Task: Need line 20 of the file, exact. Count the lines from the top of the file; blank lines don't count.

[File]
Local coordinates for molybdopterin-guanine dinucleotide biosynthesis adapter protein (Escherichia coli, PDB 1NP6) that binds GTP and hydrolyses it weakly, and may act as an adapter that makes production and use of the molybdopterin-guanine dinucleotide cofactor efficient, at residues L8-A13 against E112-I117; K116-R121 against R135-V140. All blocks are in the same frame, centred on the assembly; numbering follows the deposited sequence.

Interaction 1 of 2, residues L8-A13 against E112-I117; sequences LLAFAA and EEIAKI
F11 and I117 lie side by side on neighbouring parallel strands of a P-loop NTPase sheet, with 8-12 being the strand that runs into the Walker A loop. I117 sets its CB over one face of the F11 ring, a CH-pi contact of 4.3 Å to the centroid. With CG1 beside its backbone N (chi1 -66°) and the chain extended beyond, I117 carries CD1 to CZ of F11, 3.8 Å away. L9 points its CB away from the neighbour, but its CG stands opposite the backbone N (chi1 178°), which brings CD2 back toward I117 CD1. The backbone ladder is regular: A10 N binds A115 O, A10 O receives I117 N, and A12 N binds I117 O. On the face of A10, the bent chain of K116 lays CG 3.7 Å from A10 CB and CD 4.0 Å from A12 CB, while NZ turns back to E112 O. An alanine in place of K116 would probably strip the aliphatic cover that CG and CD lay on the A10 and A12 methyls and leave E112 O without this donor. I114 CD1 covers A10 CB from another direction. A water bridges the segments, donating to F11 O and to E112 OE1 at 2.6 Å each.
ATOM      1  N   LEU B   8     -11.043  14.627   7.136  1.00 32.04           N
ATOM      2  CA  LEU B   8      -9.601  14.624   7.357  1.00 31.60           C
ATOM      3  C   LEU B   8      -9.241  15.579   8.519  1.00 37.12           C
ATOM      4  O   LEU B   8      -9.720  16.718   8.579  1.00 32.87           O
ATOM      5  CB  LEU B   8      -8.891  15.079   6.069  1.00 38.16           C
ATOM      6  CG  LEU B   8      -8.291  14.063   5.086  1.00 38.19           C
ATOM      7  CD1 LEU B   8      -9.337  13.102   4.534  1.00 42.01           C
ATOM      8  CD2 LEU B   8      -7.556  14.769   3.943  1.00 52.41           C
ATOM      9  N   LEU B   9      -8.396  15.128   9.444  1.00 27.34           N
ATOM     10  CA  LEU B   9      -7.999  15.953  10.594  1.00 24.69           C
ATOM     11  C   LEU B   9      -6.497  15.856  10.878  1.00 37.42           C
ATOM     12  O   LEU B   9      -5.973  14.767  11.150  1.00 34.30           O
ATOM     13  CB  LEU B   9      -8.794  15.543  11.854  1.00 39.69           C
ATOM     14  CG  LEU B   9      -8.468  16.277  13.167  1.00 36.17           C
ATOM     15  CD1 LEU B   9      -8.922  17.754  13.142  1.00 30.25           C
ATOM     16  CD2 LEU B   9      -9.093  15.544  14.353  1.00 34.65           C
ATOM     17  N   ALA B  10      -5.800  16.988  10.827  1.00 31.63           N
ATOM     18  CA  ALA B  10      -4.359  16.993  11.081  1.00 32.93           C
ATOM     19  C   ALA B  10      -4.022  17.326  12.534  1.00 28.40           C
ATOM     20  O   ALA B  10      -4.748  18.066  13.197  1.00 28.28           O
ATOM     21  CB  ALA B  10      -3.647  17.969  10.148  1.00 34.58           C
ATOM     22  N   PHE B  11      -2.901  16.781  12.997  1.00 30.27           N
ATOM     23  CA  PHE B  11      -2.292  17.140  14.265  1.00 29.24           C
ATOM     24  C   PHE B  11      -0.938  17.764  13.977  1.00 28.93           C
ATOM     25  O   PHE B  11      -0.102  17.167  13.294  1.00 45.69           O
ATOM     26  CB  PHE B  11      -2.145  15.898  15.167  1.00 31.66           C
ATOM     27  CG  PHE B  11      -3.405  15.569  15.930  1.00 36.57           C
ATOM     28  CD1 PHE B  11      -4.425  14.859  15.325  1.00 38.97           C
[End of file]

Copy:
ATOM     17  N   ALA B  10      -5.800  16.988  10.827  1.00 31.63           N